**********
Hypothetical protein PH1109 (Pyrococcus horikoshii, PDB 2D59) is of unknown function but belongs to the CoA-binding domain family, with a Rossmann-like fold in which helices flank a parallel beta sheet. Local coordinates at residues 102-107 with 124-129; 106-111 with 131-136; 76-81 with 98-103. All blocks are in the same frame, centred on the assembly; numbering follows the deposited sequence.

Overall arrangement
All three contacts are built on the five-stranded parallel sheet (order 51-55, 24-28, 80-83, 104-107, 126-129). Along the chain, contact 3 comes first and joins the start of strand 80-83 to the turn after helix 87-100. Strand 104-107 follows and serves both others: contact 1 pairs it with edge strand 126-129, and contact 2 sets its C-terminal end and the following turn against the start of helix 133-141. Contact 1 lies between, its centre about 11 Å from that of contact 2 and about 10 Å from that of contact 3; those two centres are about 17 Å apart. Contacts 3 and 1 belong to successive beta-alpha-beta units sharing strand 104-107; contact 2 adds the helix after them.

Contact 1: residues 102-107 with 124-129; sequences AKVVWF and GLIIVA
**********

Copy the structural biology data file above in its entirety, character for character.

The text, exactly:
Hypothetical protein PH1109 (Pyrococcus horikoshii, PDB 2D59) is of unknown function but belongs to the CoA-binding domain family, with a Rossmann-like fold in which helices flank a parallel beta sheet. Local coordinates at residues 102-107 with 124-129; 106-111 with 131-136; 76-81 with 98-103. All blocks are in the same frame, centred on the assembly; numbering follows the deposited sequence.

Overall arrangement
All three contacts are built on the five-stranded parallel sheet (order 51-55, 24-28, 80-83, 104-107, 126-129). Along the chain, contact 3 comes first and joins the start of strand 80-83 to the turn after helix 87-100. Strand 104-107 follows and serves both others: contact 1 pairs it with edge strand 126-129, and contact 2 sets its C-terminal end and the following turn against the start of helix 133-141. Contact 1 lies between, its centre about 11 Å from that of contact 2 and about 10 Å from that of contact 3; those two centres are about 17 Å apart. Contacts 3 and 1 belong to successive beta-alpha-beta units sharing strand 104-107; contact 2 adds the helix after them.

Contact 1: residues 102-107 with 124-129; sequences AKVVWF and GLIIVA